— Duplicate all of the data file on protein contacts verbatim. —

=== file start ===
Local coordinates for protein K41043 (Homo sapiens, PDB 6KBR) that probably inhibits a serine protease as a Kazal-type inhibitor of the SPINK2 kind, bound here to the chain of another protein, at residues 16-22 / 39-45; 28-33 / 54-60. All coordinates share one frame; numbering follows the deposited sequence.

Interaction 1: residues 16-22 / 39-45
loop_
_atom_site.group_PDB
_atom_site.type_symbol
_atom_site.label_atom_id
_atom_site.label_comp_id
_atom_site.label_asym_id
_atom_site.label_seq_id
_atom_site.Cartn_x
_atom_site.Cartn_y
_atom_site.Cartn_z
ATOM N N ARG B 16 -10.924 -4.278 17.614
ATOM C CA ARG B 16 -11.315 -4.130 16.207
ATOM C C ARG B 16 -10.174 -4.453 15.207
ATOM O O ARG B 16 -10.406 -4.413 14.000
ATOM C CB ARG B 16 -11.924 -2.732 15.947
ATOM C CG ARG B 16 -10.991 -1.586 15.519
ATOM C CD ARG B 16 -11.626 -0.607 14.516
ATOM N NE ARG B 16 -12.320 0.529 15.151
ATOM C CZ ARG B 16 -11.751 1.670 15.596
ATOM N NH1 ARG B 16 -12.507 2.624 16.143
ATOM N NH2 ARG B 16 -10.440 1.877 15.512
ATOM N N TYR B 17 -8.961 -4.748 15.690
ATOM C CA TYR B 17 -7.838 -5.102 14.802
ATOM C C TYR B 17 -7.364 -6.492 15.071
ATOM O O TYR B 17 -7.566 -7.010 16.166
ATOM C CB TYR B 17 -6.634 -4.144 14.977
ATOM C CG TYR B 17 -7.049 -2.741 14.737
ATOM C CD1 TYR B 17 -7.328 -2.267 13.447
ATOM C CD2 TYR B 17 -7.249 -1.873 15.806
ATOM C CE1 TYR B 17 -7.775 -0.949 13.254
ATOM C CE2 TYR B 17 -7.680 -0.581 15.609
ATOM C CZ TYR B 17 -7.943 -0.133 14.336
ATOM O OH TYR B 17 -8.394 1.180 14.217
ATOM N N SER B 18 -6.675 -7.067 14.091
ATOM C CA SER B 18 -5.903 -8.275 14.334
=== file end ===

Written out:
Local coordinates for protein K41043 (Homo sapiens, PDB 6KBR) that probably inhibits a serine protease as a Kazal-type inhibitor of the SPINK2 kind, bound here to the chain of another protein, at residues 16-22 / 39-45; 28-33 / 54-60. All coordinates share one frame; numbering follows the deposited sequence.

Interaction 1: residues 16-22 / 39-45
loop_
_atom_site.group_PDB
_atom_site.type_symbol
_atom_site.label_atom_id
_atom_site.label_comp_id
_atom_site.label_asym_id
_atom_site.label_seq_id
_atom_site.Cartn_x
_atom_site.Cartn_y
_atom_site.Cartn_z
ATOM N N ARG B 16 -10.924 -4.278 17.614
ATOM C CA ARG B 16 -11.315 -4.130 16.207
ATOM C C ARG B 16 -10.174 -4.453 15.207
ATOM O O ARG B 16 -10.406 -4.413 14.000
ATOM C CB ARG B 16 -11.924 -2.732 15.947
ATOM C CG ARG B 16 -10.991 -1.586 15.519
ATOM C CD ARG B 16 -11.626 -0.607 14.516
ATOM N NE ARG B 16 -12.320 0.529 15.151
ATOM C CZ ARG B 16 -11.751 1.670 15.596
ATOM N NH1 ARG B 16 -12.507 2.624 16.143
ATOM N NH2 ARG B 16 -10.440 1.877 15.512
ATOM N N TYR B 17 -8.961 -4.748 15.690
ATOM C CA TYR B 17 -7.838 -5.102 14.802
ATOM C C TYR B 17 -7.364 -6.492 15.071
ATOM O O TYR B 17 -7.566 -7.010 16.166
ATOM C CB TYR B 17 -6.634 -4.144 14.977
ATOM C CG TYR B 17 -7.049 -2.741 14.737
ATOM C CD1 TYR B 17 -7.328 -2.267 13.447
ATOM C CD2 TYR B 17 -7.249 -1.873 15.806
ATOM C CE1 TYR B 17 -7.775 -0.949 13.254
ATOM C CE2 TYR B 17 -7.680 -0.581 15.609
ATOM C CZ TYR B 17 -7.943 -0.133 14.336
ATOM O OH TYR B 17 -8.394 1.180 14.217
ATOM N N SER B 18 -6.675 -7.067 14.091
ATOM C CA SER B 18 -5.903 -8.275 14.334